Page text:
Donnelly primed to lift Red Hands to the next level
From ballboy with Seán Cavanagh’s minor team to playing alongside the Tyrone legend, Trillick man has come a long way
Every so often Mattie Donnelly will let his mind wander back and think back to where it all began for him.
It's the summer of 2001 and Donnelly is heading for his eleventh birthday, but his mind is already full of the things he wants for himself and Tyrone when the times comes.
His father Liam is the county minor manager and so he spends much of his time around that squad, filling water bottles and gathering up the balls. Seán Cavanagh was one of the stars of the team and they go all the way to win the minor title. He remembers the Garda escorts and all the celebrations. Even as a child, he knew it was lighting a fire in him.
"My father would have been involved with Tyrone minors around Seán Cavanagh's age and that and they won an All Ireland in 2001 and 2004," he recalls.
"That's what really made you want to go to matches, going to training and seeing the boys get out in Tyrone gear and it really ignited a keen interest. Then seeing them young boys winning, you were seeing them going to Croke Park and getting a Garda escort. And then on the back end of that you had Mickey (Harte) getting (people) interested from 2003-2008 and you were going to Croke Park and there was a great buzz around the county. Then you were in the minors and winning an All-Ireland as well. It all got your attention from a young age and it became your ambition as well."
Donnelly has come a long way since then. Once he was fetching the ball the goal for Cavanagh's minors. Now, along with the Tyrone captain, he's one of the senior players on the team. "We've always joked about it," he reflects. "Peter Donnelly (current Tyrone strength and conditioning coach) was the captain that year in 2001 and we've joked about it often.
"I used to be the wee boy going around pestering (Cavanagh) and kicking the ball out. To be playing with him is unbelievable. It wouldn't have crossed your mind back then and it probably didn't cross his mind.
"We've laughed about that in the past and it's been a pleasure to see him from then until now and to get playing with him."
The family's love affair with football remains strong. Mattie's brother Richie recovered from injury to make the match-day squad against Armagh last time out. Their father Liam is still involved with management and is currently in charge of Derry outfit Ballinascreen. Everything will be parked this weekend as Tyrone look to return to an All-Ireland final by beating Dublin. If they pull it off, Donnelly is likely to be front and centre.
The Trillick clubman has been used in a variety of ways this year. In the league, they experimented with him in the full-forward line as Tyrone looked to give their attack an extra edge though he's better known for playing around the middle.
Versatility has long been part of his armoury. He can recall a MacRory Cup game where he was stuck in at full-back for St Michael's Enniskillen to keep tabs on Michael Murphy. "They put me into full-back to mark him. Then I ended up playing the rest of the season full-back. I've never really had a set position.
"I watched so much football growing up and I was quite impressionable. I watched a lot of different players and studied the way they played. I think that's helped, I found it easy enough going from position to position. There is big changes, especially now there's a massive difference playing in the middle eight and out-and-out inside forward.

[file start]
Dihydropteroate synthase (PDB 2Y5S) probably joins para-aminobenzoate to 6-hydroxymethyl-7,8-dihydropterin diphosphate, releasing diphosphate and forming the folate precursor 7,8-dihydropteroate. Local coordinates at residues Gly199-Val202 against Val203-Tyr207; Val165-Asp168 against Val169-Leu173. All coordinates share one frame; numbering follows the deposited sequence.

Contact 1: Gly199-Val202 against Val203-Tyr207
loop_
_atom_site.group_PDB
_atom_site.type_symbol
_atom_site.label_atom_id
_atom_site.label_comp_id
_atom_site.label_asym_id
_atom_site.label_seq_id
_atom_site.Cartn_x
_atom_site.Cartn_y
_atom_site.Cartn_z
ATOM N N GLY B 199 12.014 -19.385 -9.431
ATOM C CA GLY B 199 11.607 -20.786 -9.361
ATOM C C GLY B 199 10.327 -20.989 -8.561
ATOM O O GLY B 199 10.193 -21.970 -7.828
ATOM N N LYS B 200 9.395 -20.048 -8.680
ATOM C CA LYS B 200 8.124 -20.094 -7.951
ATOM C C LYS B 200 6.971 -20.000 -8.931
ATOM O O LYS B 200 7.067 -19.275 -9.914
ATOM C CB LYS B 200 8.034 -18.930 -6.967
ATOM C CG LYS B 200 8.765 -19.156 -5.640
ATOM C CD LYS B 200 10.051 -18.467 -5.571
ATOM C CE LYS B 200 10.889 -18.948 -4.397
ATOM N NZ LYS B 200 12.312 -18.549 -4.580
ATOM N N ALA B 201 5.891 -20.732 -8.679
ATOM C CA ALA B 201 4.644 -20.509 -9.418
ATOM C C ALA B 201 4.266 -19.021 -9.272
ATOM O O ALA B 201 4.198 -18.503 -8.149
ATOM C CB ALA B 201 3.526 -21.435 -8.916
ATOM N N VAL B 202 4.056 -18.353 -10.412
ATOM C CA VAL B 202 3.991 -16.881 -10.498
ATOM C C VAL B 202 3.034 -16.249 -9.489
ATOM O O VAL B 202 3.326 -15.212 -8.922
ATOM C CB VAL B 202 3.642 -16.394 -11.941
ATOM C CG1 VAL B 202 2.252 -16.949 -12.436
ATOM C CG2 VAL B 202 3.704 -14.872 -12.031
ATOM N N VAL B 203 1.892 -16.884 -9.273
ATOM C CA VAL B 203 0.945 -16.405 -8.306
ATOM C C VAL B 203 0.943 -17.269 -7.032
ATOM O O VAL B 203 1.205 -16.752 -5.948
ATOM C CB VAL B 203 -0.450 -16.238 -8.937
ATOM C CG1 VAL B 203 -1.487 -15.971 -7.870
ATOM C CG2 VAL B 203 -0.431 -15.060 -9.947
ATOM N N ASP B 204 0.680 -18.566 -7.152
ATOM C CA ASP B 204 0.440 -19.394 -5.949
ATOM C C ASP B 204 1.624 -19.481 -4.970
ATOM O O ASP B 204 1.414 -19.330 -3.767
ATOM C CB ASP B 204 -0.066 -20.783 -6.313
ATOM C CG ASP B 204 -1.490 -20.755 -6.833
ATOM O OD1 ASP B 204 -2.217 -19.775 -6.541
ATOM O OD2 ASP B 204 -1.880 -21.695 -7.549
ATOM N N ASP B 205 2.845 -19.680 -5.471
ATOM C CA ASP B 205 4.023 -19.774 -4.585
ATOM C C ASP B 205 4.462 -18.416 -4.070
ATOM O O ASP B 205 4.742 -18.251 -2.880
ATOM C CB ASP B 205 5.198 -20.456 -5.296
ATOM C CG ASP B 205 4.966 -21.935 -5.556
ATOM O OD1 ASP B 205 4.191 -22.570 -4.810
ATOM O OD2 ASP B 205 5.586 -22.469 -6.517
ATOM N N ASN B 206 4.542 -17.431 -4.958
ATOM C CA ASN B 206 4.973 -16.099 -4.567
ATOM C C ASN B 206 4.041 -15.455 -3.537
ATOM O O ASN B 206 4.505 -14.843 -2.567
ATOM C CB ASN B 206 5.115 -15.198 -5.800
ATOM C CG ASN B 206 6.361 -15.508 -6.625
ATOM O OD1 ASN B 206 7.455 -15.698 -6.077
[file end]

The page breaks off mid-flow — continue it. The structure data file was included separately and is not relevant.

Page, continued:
"You can learn how to play it, but from a conditioning point of view, when you're inside you have to be so sharp and it's all about five or ten yards. You have to be so patient as well in your mindset. There's a big difference that way but I'd be happy enough I have an idea of how to play any position."
On Sunday, Donnelly and Tyrone face their biggest challenge. Dublin haven't lost in the championship in three years now but in that time Tyrone kept missing them, meaning there's only league form to go on.
Those games suggest Sunday will be tight. Since Jim Gavin took charge of Dublin for the 2013 season, the sides have met four times in the league. The sides have won one game each - both by a single point - while two more have ended in draws.
In their most recent encounter, Tyrone looked to have the Dubs on the back foot before Mark Bradley was sent off midway through the second half. Dublin kicked the last five points to grab a share of the spoils.
Donnelly sat in the stand on that wet night in Croke Park and since then he has been hoping for a shot at the champions.
"It was in the back of our heads, all that talk about Tyrone-Dublin. This year when the draw was made we had planned to get this far and obviously the route they were on we had a good idea that they were going to be there waiting for us. You don't want to expect anything at this level but we knew there was a good chance that our paths would cross."
But he warned they will be a very different proposition at this time of the year.
"We always seem to have competed well with Dublin. The only thing is we have never, not in my time, played them in the championship and that as we know and has been reflected in stages throughout this year. League and championship is an unbelievable difference. I saw that Jim Gavin was saying that his team and a lot of his players were coming to fruition at the right time of the year which is what good teams and good players do.
"They are going to be at the height of their powers. One of the main things that has got them so much success is the pace and intensity they have. I'd say it is going to be in stark contrast to the levels we have met Dublin in the league compared to what we are going to face."
He's come a long way from ballboy for the minor team. And he's not for stopping yet.
Mattie Donnelly is an ambassador for SKINS and their new compression range 'DNAmic TEAM'